He speaks English, he has family in the UK and his family, he claims, tell him that life is wonderful in the UK.  The English will help him with everything, housing, a job and, most importantly that "black men and white men, they are all treated the same; there is no difference" .....I paraphrase.  He finished by saying that he will have a good future in England.  My jaw dropped but he was speaking from absolute conviction and determination to reach the Promised Land.

There have been a mere handful (I think, 17%) who have sought asylum in France.  Most are determined to go to "England"...poor blighters, they know so much about England, don' they?

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I don't think France thinks there is any urgency to deal with the migrants gathered near the Channel ports.

After Brexit there will no longer be any UK Border Force stationed in France, to remove people hidden in lorries and leave them in France; they will already be on UK soil and I'm pretty certain France will not take them back.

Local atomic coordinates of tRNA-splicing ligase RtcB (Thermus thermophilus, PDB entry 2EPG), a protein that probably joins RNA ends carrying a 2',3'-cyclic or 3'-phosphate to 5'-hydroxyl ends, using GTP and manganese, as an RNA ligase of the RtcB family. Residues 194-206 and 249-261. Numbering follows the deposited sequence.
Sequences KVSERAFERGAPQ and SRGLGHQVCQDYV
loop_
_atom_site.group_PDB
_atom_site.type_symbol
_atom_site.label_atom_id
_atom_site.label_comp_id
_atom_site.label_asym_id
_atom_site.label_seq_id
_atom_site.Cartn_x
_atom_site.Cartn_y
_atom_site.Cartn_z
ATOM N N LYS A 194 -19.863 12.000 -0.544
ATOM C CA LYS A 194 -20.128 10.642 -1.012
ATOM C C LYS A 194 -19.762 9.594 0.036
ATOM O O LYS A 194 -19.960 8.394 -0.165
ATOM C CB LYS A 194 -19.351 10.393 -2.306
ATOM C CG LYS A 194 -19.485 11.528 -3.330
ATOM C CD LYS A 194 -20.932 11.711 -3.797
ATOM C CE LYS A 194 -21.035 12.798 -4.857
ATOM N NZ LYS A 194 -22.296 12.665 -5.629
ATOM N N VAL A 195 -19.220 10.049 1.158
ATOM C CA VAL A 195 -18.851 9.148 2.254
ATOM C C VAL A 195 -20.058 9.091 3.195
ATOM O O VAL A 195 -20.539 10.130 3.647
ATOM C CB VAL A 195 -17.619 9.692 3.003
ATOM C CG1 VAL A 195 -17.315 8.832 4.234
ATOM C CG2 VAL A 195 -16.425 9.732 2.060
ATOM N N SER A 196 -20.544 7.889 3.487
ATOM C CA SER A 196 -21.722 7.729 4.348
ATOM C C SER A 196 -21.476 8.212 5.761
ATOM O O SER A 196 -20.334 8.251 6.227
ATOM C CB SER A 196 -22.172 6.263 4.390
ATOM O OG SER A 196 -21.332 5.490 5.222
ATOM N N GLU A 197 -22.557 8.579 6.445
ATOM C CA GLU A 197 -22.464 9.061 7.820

I think the eventual solution will be something like what Australia does, with a little more consideration and humanity. Agree with France to set up and finance camps, preferably on a suitable island, with little possibility of leaving unofficially, and process the people as required by international law.

Those deemed not to be refugees could be sent back where they came from, those without papers would have the option of either admitting their origin or staying in the camp.

Word would surely get back eventually to counter the stories of people successfully reaching the UK.

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When I said I didn't understand why, I think I was taken a bit literally. The "promised land" bit and the speaking English bit I get. It's the idea that wanting something confers an automatic right to have it that I find difficult to fathom. Fleeing danger, war, famine, persecution...who wouldn't agree that people in such situations have been through suffering. I find it very difficult, though, to understand why some would willingly prolong part of that suffering and live in awful, inhumane and harsh circumstances because they want, rather than need, to get to England.